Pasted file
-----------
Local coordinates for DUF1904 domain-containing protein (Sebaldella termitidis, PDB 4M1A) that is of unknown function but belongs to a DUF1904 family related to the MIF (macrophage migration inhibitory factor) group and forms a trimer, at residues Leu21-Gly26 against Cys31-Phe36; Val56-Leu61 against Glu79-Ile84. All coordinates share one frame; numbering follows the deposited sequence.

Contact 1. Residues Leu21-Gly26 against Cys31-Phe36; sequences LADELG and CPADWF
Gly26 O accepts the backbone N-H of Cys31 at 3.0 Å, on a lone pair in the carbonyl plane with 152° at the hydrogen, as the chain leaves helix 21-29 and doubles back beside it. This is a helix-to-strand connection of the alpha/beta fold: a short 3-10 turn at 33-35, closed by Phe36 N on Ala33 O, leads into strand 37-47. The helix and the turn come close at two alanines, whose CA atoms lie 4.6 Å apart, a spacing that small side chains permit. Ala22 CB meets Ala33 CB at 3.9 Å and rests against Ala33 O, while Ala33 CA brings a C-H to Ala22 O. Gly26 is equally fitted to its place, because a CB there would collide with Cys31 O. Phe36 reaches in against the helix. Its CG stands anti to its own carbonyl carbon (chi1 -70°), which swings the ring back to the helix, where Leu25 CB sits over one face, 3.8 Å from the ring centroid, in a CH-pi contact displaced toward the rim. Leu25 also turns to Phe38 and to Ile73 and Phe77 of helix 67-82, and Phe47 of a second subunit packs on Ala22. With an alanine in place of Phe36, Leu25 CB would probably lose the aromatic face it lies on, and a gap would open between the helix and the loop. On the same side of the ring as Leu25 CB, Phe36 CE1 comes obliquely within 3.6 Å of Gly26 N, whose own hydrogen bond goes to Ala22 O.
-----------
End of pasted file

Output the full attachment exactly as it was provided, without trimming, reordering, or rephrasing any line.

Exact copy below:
Local coordinates for DUF1904 domain-containing protein (Sebaldella termitidis, PDB 4M1A) that is of unknown function but belongs to a DUF1904 family related to the MIF (macrophage migration inhibitory factor) group and forms a trimer, at residues Leu21-Gly26 against Cys31-Phe36; Val56-Leu61 against Glu79-Ile84. All coordinates share one frame; numbering follows the deposited sequence.

Contact 1. Residues Leu21-Gly26 against Cys31-Phe36; sequences LADELG and CPADWF
Gly26 O accepts the backbone N-H of Cys31 at 3.0 Å, on a lone pair in the carbonyl plane with 152° at the hydrogen, as the chain leaves helix 21-29 and doubles back beside it. This is a helix-to-strand connection of the alpha/beta fold: a short 3-10 turn at 33-35, closed by Phe36 N on Ala33 O, leads into strand 37-47. The helix and the turn come close at two alanines, whose CA atoms lie 4.6 Å apart, a spacing that small side chains permit. Ala22 CB meets Ala33 CB at 3.9 Å and rests against Ala33 O, while Ala33 CA brings a C-H to Ala22 O. Gly26 is equally fitted to its place, because a CB there would collide with Cys31 O. Phe36 reaches in against the helix. Its CG stands anti to its own carbonyl carbon (chi1 -70°), which swings the ring back to the helix, where Leu25 CB sits over one face, 3.8 Å from the ring centroid, in a CH-pi contact displaced toward the rim. Leu25 also turns to Phe38 and to Ile73 and Phe77 of helix 67-82, and Phe47 of a second subunit packs on Ala22. With an alanine in place of Phe36, Leu25 CB would probably lose the aromatic face it lies on, and a gap would open between the helix and the loop. On the same side of the ring as Leu25 CB, Phe36 CE1 comes obliquely within 3.6 Å of Gly26 N, whose own hydrogen bond goes to Ala22 O.